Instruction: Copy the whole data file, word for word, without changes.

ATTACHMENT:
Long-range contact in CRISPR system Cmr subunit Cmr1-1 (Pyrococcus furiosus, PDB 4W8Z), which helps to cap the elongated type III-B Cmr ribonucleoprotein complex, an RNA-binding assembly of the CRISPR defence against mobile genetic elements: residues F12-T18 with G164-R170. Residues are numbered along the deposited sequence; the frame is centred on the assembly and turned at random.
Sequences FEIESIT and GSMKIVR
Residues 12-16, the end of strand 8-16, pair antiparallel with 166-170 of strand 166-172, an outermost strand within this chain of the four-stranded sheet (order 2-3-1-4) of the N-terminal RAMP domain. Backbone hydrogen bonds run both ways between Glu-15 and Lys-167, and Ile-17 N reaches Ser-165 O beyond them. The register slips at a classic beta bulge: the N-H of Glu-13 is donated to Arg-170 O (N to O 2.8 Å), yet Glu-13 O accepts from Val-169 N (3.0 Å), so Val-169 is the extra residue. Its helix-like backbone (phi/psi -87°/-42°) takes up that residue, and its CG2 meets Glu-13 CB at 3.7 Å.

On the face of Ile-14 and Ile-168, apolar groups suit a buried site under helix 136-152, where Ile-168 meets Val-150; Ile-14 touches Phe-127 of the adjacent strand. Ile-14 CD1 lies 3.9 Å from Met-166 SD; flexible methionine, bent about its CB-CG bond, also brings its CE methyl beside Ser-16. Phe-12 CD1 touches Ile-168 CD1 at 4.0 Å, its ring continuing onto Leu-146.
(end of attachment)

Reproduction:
Long-range contact in CRISPR system Cmr subunit Cmr1-1 (Pyrococcus furiosus, PDB 4W8Z), which helps to cap the elongated type III-B Cmr ribonucleoprotein complex, an RNA-binding assembly of the CRISPR defence against mobile genetic elements: residues F12-T18 with G164-R170. Residues are numbered along the deposited sequence; the frame is centred on the assembly and turned at random.
Sequences FEIESIT and GSMKIVR
Residues 12-16, the end of strand 8-16, pair antiparallel with 166-170 of strand 166-172, an outermost strand within this chain of the four-stranded sheet (order 2-3-1-4) of the N-terminal RAMP domain. Backbone hydrogen bonds run both ways between Glu-15 and Lys-167, and Ile-17 N reaches Ser-165 O beyond them. The register slips at a classic beta bulge: the N-H of Glu-13 is donated to Arg-170 O (N to O 2.8 Å), yet Glu-13 O accepts from Val-169 N (3.0 Å), so Val-169 is the extra residue. Its helix-like backbone (phi/psi -87°/-42°) takes up that residue, and its CG2 meets Glu-13 CB at 3.7 Å.

On the face of Ile-14 and Ile-168, apolar groups suit a buried site under helix 136-152, where Ile-168 meets Val-150; Ile-14 touches Phe-127 of the adjacent strand. Ile-14 CD1 lies 3.9 Å from Met-166 SD; flexible methionine, bent about its CB-CG bond, also brings its CE methyl beside Ser-16. Phe-12 CD1 touches Ile-168 CD1 at 4.0 Å, its ring continuing onto Leu-146.